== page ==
A ride all the way to the summit would have required for me to have left the main road at Vall d'Hebron to head towards Sant Cugat, then taken the longer road to reach the Mont Tibidabo. Unfortunately, just as with the previous day when I went to Montjuic, time was marching on and sunset was approaching. It's a shame as the area where I had to head downhill, Passeig de les Aigues, looked very picturesque with trails as well as beautiful vistas across the city.
My Canyon Endurace bike outside Sagrada Familia, Barcelona
Wanting to be prudent, I decided to take the long twisty road back down to the city centre. 

It was necessary to pay attention on the descent, not just to watch out for other vehicles, but also the tramlines that were part of the funicular going to the summit. 

I'm sure many a cyclist riding up would wish they could throw their bike in the carriage and get a lift up!

After the long downhill my route arrived back at the roundabout at Vall d'Hebron from where I followed Avinguda de la Republica Argentina to the city centre, and made my way to Sagrada Familia, the centre piece landmark in Barcelona. 

I must say I find this cathedral incredibly impressive as it dominates all the other buildings in the city. Antonio Gaudi, the architect, must have had an incredibly expansive mind to have dreamed up this creation.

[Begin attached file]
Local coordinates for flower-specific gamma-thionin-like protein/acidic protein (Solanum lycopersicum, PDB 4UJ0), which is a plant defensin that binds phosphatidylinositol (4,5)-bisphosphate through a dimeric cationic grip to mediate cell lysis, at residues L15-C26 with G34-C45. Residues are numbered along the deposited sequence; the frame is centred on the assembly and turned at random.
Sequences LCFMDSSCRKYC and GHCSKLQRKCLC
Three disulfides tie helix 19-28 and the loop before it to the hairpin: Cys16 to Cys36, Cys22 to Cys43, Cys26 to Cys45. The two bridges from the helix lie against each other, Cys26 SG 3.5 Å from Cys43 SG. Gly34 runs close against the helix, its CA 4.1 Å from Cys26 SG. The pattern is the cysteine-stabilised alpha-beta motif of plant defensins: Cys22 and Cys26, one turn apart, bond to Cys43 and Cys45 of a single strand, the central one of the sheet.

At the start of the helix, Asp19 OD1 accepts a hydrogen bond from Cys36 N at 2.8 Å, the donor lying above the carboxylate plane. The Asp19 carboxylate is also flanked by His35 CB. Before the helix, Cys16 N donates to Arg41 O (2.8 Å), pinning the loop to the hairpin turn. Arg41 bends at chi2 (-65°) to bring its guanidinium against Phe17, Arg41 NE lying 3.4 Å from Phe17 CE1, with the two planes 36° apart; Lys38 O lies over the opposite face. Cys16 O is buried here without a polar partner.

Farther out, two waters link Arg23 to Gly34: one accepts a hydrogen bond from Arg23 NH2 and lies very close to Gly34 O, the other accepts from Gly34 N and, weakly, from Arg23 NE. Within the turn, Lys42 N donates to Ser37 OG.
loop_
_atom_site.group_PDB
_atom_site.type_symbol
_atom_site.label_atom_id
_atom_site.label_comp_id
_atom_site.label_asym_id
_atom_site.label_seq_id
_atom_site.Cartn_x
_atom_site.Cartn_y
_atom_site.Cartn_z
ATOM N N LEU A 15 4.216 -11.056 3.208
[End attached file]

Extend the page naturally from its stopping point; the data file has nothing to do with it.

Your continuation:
By the this time it was early evening and Barcelona was full of  tourists enjoying an early evening drink. (The locals probably wouldn't start their night out before 10pm!) 

It had been a very pleasant ride, even if I didn't get right up to Mont Tibidabo, but I hope to return there in the near future. I can't imagine I will be very fast given the gradients, and I must say that the guys who race up it sometimes at the end of a stage of the Tour of Catalonia professional cycle race are blooming impressive!
And for those who are brave enough to race it, there is a hill climb race that takes place on Tibidabo in November.

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Thursday 15 February 2024

Barcelona cycle ride: Part 2 - Up and over Montjuic and down to Port Vell

Kitted out with my hire bike, a Canyon Endurace from Terra Bike Tours, I did a couple of mini tours around Barcelona - My first ride was a short spin around Montjuic

Check out the route I took on Strava